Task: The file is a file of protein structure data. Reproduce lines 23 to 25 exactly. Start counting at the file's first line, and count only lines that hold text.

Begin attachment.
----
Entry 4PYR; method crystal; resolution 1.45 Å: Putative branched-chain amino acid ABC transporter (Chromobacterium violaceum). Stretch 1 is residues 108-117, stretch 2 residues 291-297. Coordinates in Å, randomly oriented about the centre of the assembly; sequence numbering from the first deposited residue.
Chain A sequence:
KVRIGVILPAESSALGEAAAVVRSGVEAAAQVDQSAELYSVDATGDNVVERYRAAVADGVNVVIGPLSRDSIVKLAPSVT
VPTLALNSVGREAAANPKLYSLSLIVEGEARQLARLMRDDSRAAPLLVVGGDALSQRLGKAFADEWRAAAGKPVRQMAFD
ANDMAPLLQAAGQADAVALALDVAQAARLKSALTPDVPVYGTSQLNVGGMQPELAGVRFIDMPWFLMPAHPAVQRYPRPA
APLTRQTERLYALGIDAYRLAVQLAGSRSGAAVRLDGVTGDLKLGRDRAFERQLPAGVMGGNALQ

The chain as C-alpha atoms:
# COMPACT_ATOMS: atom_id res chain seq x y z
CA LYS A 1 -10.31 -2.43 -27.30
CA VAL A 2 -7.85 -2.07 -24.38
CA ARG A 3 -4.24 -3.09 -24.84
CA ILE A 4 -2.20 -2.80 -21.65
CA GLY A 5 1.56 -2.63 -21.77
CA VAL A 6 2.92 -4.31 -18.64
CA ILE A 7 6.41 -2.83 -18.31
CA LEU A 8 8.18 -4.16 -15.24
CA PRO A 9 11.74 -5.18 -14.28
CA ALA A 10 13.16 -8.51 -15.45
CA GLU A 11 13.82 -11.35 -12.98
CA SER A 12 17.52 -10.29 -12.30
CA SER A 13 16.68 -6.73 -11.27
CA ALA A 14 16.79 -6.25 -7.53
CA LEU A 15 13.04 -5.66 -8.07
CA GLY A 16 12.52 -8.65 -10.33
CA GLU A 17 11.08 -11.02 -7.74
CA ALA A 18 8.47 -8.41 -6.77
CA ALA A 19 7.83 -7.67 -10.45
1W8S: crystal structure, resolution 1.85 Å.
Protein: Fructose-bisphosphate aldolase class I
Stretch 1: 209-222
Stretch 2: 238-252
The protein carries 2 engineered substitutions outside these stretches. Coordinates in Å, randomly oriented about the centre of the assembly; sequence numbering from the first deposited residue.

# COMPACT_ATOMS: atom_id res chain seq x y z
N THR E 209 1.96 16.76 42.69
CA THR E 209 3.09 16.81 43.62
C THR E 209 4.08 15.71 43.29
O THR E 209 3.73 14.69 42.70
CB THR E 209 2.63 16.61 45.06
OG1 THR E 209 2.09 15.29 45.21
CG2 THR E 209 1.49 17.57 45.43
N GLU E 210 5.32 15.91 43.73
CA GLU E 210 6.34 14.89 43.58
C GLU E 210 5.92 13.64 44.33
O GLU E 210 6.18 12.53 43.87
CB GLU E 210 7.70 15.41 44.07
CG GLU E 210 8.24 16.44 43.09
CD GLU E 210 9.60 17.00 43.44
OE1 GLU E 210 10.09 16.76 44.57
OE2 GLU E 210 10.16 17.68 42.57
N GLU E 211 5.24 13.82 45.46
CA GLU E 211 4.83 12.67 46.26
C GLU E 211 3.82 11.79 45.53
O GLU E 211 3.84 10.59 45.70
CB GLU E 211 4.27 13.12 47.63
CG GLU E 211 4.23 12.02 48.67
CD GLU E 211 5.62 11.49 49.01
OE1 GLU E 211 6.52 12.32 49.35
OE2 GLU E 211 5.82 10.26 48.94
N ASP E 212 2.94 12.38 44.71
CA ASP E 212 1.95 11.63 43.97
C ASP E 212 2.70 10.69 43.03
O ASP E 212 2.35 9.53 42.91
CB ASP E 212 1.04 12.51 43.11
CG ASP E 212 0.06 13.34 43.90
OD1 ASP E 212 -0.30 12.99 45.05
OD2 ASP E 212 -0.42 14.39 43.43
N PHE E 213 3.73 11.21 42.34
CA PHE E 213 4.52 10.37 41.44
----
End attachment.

CA LEU A 15 13.04 -5.66 -8.07
CA GLY A 16 12.52 -8.65 -10.33
CA GLU A 17 11.08 -11.02 -7.74